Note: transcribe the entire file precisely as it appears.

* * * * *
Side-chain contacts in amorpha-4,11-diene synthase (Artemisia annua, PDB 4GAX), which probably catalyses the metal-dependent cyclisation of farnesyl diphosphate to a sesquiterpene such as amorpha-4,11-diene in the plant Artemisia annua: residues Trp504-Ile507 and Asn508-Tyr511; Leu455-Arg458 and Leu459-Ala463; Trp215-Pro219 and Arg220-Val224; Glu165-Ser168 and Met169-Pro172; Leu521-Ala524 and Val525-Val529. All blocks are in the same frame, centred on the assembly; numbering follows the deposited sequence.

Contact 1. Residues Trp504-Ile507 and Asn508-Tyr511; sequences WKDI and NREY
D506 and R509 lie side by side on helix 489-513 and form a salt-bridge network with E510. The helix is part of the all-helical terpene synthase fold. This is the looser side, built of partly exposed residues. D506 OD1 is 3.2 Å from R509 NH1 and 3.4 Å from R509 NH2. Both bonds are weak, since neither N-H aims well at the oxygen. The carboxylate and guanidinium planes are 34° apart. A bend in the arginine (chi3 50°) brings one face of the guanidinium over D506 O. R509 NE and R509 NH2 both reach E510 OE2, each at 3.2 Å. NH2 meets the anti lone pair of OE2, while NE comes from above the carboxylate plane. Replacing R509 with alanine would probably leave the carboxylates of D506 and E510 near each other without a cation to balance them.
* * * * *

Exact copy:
Side-chain contacts in amorpha-4,11-diene synthase (Artemisia annua, PDB 4GAX), which probably catalyses the metal-dependent cyclisation of farnesyl diphosphate to a sesquiterpene such as amorpha-4,11-diene in the plant Artemisia annua: residues Trp504-Ile507 and Asn508-Tyr511; Leu455-Arg458 and Leu459-Ala463; Trp215-Pro219 and Arg220-Val224; Glu165-Ser168 and Met169-Pro172; Leu521-Ala524 and Val525-Val529. All blocks are in the same frame, centred on the assembly; numbering follows the deposited sequence.

Contact 1. Residues Trp504-Ile507 and Asn508-Tyr511; sequences WKDI and NREY
D506 and R509 lie side by side on helix 489-513 and form a salt-bridge network with E510. The helix is part of the all-helical terpene synthase fold. This is the looser side, built of partly exposed residues. D506 OD1 is 3.2 Å from R509 NH1 and 3.4 Å from R509 NH2. Both bonds are weak, since neither N-H aims well at the oxygen. The carboxylate and guanidinium planes are 34° apart. A bend in the arginine (chi3 50°) brings one face of the guanidinium over D506 O. R509 NE and R509 NH2 both reach E510 OE2, each at 3.2 Å. NH2 meets the anti lone pair of OE2, while NE comes from above the carboxylate plane. Replacing R509 with alanine would probably leave the carboxylates of D506 and E510 near each other without a cation to balance them.